Recent rains have given us wet ground, high winds, falling branches, down trees and a heavy weed load. Saturated ground means that we can’t mow our fencelines without running the risk of creating ruts, or getting stuck. That means that most of our fences, which have at least one strand of electric or “hot-wire” around them, are struggling to do their job, which is to keep livestock in.
Mama cows tend to be very respectful of fences, particulary electric fence. Growing calves on the other hand, are harder contain. Oddly enough, curiosity – a positive response to novel stimuli – is a desirable, and measurable, attribute in beef cattle. These nosy calves will eat a wider variety of feeds, more willing accept environmental changes, (like moving between fields), and move about more calmly, helping to ensure their own safety, and that of their human handlers.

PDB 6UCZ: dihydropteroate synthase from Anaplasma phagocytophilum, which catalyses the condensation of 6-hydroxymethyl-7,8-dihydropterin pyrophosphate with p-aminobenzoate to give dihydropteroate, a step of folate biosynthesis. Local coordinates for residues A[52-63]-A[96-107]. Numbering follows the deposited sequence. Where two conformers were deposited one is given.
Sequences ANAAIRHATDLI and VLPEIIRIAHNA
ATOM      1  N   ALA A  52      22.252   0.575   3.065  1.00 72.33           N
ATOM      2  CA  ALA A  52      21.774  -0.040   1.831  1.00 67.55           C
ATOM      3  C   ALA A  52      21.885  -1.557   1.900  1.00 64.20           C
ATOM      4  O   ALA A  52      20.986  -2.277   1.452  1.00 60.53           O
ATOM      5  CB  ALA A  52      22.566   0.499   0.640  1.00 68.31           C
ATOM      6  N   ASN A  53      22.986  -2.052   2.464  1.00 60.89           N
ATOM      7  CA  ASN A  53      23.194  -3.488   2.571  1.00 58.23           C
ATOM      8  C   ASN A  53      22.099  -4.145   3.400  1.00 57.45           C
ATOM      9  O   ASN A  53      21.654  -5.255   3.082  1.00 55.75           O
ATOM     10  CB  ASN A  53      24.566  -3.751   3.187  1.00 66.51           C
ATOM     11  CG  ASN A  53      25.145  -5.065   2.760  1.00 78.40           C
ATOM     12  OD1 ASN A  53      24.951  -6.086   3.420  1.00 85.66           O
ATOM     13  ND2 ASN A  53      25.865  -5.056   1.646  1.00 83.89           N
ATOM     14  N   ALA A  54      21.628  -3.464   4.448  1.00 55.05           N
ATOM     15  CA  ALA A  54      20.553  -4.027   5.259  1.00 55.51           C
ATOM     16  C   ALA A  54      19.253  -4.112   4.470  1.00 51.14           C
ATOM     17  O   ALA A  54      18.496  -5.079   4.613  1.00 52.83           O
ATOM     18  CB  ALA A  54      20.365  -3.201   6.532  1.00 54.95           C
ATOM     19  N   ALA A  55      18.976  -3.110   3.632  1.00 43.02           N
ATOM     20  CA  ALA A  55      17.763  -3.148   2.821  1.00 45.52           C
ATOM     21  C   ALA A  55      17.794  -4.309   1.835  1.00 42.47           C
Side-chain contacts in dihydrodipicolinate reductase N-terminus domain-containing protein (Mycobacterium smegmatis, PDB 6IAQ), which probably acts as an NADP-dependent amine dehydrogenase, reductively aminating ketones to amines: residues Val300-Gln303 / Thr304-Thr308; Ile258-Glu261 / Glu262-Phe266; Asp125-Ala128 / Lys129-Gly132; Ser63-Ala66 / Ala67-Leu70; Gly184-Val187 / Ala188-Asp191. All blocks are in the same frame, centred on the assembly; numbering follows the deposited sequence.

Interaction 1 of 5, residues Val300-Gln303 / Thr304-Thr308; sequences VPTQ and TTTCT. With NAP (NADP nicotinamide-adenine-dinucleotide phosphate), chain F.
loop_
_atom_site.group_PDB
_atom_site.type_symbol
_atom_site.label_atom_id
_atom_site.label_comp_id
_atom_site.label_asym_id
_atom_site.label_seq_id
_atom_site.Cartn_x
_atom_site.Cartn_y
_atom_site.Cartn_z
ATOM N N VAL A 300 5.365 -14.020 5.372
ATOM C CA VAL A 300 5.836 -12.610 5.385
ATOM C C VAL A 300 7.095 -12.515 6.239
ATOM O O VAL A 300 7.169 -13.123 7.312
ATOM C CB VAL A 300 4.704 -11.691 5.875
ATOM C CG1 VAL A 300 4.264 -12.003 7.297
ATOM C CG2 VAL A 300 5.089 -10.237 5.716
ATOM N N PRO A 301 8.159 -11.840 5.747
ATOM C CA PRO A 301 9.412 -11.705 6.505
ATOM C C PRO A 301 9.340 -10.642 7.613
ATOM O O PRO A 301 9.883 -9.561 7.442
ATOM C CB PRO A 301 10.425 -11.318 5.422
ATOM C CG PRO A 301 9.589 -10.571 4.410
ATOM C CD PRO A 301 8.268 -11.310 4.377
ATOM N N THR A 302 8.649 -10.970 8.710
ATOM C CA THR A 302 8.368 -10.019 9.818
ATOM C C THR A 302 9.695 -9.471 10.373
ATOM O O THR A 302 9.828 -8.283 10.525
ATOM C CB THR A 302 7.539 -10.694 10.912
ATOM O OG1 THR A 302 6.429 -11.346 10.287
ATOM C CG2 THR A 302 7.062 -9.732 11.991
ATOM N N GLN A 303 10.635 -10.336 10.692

Unfortunately for us though, this also includes “exploratory behaviours”, what most people would call “getting out”. So for that past week, Elijah and I have been clearing branches, chain-sawing and weed-eating along the fencelines at one of our rental farms, trying to get the fence hot enough, to keep these little beauties on the right side of the fence. What we’ve done so far seems to be holding, but we won’t be able to get any kind of mower around the fencelines for a few more days, until it dries out.